Retirement, Family Insurance, and Social Insurance: Evidence from the Great Depression and the Introduction of Social Security
Project Outcomes Statement
More than one-third of the US federal budget is devoted to social insurance programs for the elderly, through Social Security, Medicare, and much of the Medicaid program. These programs have the potential to affect economies and societies in profound ways. Better understanding the effects of these programs is therefore one of the most important challenges for research in economics, and it has become increasingly urgent as various demographic and economic changes are straining government budgets and triggering calls for reforms to major social insurance programs such as Medicare and Social Security. Unfortunately, learning about the effects of these programs has been hindered by one of their main features that makes these programs so important – their near-universal coverage – and by one consequence of their importance – the gradual, incremental way in which they are typically reformed.
In this project, we contribute to a deeper understanding of the effects of major government social insurance programs by investigating the effects of some of the most important present-day social insurance programs around the time of their creation in the late 1930s. This setting offers two major advantages relative to more recent settings: much greater policy variation and the availability of detailed data on the full US population from recently digitized complete-count US Census data files. We use the advantages of this setting to better understand two key dimensions of the overall costs and benefits of these programs: the direct effects on the beneficiaries themselves and the indirect effects on beneficiaries’ children and families.
In terms of the direct effects on the beneficiaries themselves, we find that the Old Age Assistance (OAA) program – a state-administered program introduced alongside Social Security in the 1930s and the largest source of government old-age support until the 1950s – significantly reduced beneficiaries’ labor supply. Although large behavioral responses of this kind can sometimes signal a large gap between the cost to the government and the value to beneficiaries, our analysis suggests that beneficiaries valued the program highly, at close to the government’s cost of providing it. These and related findings are reported in our published article, “Government Old-Age Support and Labor Supply: Evidence from the Old Age Assistance Program,” American Economic Review, vol. 108(8), pages 2174-2211, August 2018.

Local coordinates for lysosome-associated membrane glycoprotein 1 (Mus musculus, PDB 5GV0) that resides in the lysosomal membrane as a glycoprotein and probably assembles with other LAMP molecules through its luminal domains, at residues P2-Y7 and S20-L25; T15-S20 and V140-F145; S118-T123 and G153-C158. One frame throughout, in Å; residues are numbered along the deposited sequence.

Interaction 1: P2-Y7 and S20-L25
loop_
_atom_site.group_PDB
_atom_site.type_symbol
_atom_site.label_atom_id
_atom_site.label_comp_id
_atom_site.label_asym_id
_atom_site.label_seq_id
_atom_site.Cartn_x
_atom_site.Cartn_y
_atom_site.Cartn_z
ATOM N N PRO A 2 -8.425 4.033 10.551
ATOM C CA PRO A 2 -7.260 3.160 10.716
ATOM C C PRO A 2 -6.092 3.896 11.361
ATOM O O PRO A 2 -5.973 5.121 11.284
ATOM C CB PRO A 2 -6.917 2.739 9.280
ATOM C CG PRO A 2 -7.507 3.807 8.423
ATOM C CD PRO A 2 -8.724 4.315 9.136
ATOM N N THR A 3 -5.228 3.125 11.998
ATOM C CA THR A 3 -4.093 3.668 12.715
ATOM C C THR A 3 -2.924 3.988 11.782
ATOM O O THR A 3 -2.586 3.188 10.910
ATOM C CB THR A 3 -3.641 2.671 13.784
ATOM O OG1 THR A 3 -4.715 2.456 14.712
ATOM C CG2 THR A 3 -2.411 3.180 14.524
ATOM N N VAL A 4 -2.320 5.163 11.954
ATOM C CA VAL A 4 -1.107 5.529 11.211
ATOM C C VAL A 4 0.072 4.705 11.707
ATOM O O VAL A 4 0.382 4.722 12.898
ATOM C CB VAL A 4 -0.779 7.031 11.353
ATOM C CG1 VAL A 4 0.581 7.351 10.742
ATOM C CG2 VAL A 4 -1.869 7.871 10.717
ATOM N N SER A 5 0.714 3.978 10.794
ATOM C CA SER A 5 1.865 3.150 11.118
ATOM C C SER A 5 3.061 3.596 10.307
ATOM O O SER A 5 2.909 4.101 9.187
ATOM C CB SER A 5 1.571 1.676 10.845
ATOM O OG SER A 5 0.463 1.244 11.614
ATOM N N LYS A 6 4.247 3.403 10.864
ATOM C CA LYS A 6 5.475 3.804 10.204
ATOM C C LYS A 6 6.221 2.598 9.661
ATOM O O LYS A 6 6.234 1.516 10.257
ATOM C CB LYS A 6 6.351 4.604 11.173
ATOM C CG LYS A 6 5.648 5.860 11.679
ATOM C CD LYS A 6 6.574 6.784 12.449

An important question is what policy changes enabled expanded government old-age support in the 1930s. In sole-authored work, Fetter found that a critical element of increasing government old-age support in the 1930s was a reduction in the role of local government in funding responsibility for assistance to the needy, along with a corresponding increase in the funding role of state governments and the federal government. In addition to deepening our understanding of fiscal federalism in the New Deal, this analysis establishes the importance of statutory variation in explaining observed variation in old-age support in the 1930s, which may prove useful in future analyses of OAA. This paper was published as “Local Government and Old-Age Support in the New Deal,” Explorations in Economic History, vol. 66, pages 1-20, October 2017.
In terms of the indirect effects on beneficiaries’ children and families, in ongoing work-in-progress we are investigating effects of OAA and Social Security on the later-life outcomes of the children of early recipients. Our preliminary results suggest that Social Security had important effects on intergenerational co-residence, migration, and labor market outcomes of recipients’ children. This highlights a potentially important, under-appreciated effect of Social Security operating through intergenerational linkages within families. Our work in progress, “The Intergenerational Incidence of Government Old-Age Support: Evidence from the Early Social Security Era,” is co-authored with Paul Mohnen and has been presented in preliminary form to various academic audiences.
A central component of our project was mentoring junior researchers. In the course of this project we have worked with two undergraduate research assistants, a pre-doctoral research assistant, and four graduate research assistants. This has allowed them to get hands-on experience with economics research and develop skills that will be useful to them in their own research and lives. One of our former research assistants, Paul Mohnen, is now a coauthor on our ongoing work. We have maintained ongoing advising relationships with our past research assistants as well.
Supported by the National Science Foundation grant #1628860
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